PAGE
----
What you need to do is start thinking about mechanisms for automating your database deployments. This means getting your database into source control to start with. Yes, your database in source control. Right along side the application, getting versioned with the app, labelled and branched with it. This is fundamental to your automation because if you don’t know what’s getting changed when, you can’t automate anything. Then, you want to set up mechanisms to start testing your database, both the behavior and the deployment. This means taking advantage of all the work done by our dev peers on continuous integration (CI) using a CI server to automate builds and tests from your source control system. You can also use some the tools and methods around unit and behavioral test automation. Finally, once you get through these mechanisms, you can explore going for full blown continuous delivery or even continuous deployment by automating your processes using a deployment manager.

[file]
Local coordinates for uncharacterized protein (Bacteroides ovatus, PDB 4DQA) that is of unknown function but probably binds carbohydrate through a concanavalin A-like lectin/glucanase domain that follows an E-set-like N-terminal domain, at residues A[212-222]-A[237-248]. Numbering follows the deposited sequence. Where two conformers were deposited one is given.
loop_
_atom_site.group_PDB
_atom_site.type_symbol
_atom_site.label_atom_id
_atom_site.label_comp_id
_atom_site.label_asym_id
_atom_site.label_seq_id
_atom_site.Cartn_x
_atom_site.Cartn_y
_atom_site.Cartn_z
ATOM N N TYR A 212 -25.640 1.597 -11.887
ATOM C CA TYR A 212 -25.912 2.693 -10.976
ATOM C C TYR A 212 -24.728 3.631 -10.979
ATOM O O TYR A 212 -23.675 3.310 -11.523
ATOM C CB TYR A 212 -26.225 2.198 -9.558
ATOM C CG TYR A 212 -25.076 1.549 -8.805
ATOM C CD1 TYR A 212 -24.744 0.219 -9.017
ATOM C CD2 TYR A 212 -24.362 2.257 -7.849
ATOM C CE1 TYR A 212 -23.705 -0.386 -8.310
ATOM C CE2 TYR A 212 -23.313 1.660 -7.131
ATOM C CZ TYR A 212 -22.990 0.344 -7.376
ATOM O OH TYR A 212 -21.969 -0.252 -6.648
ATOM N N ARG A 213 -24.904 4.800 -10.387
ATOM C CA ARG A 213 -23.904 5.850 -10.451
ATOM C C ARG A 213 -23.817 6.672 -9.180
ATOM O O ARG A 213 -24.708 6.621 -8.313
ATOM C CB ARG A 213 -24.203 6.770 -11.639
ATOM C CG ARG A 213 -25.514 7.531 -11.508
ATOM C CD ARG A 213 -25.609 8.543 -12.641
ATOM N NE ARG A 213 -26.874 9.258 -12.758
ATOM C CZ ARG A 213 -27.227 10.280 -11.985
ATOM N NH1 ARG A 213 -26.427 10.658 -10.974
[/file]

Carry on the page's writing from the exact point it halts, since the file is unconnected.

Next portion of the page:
You need this, because if you want to have smooth, accurate, successful builds to production, you don’t want the production server to be the first place you run your deployment script. You want to test that thing, 5, 10, 100 times before it gets to production. And you do this through automation.

Interested? Steve Jones and I are going to be talking about this, in detail, and at length at the SQL in the City event in London coming up this Friday, October 24. We’ll also talk about query tuning and other topics. But, if you want to really explore database deployment automation and begin to get your database deployments under control and more tightly integrated with your application code deployments, then come on down so we can discuss this.